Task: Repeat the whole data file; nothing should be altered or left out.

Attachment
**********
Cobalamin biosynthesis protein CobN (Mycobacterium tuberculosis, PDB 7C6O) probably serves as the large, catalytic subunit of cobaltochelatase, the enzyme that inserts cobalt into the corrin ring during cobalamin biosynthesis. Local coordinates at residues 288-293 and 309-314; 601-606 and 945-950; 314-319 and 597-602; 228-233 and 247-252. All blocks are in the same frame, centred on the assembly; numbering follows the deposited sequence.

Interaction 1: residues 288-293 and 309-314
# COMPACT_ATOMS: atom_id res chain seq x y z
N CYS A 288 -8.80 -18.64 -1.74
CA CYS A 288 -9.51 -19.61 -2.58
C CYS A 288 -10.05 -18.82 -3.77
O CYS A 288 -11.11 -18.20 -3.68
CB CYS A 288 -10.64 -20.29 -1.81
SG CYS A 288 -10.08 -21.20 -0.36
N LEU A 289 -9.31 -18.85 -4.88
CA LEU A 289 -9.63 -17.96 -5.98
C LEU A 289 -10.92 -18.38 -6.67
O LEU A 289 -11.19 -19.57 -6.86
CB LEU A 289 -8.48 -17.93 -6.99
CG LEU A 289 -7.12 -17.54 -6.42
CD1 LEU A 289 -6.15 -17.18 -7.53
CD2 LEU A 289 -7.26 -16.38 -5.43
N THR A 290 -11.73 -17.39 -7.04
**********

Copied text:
Cobalamin biosynthesis protein CobN (Mycobacterium tuberculosis, PDB 7C6O) probably serves as the large, catalytic subunit of cobaltochelatase, the enzyme that inserts cobalt into the corrin ring during cobalamin biosynthesis. Local coordinates at residues 288-293 and 309-314; 601-606 and 945-950; 314-319 and 597-602; 228-233 and 247-252. All blocks are in the same frame, centred on the assembly; numbering follows the deposited sequence.

Interaction 1: residues 288-293 and 309-314
# COMPACT_ATOMS: atom_id res chain seq x y z
N CYS A 288 -8.80 -18.64 -1.74
CA CYS A 288 -9.51 -19.61 -2.58
C CYS A 288 -10.05 -18.82 -3.77
O CYS A 288 -11.11 -18.20 -3.68
CB CYS A 288 -10.64 -20.29 -1.81
SG CYS A 288 -10.08 -21.20 -0.36
N LEU A 289 -9.31 -18.85 -4.88
CA LEU A 289 -9.63 -17.96 -5.98
C LEU A 289 -10.92 -18.38 -6.67
O LEU A 289 -11.19 -19.57 -6.86
CB LEU A 289 -8.48 -17.93 -6.99
CG LEU A 289 -7.12 -17.54 -6.42
CD1 LEU A 289 -6.15 -17.18 -7.53
CD2 LEU A 289 -7.26 -16.38 -5.43
N THR A 290 -11.73 -17.39 -7.04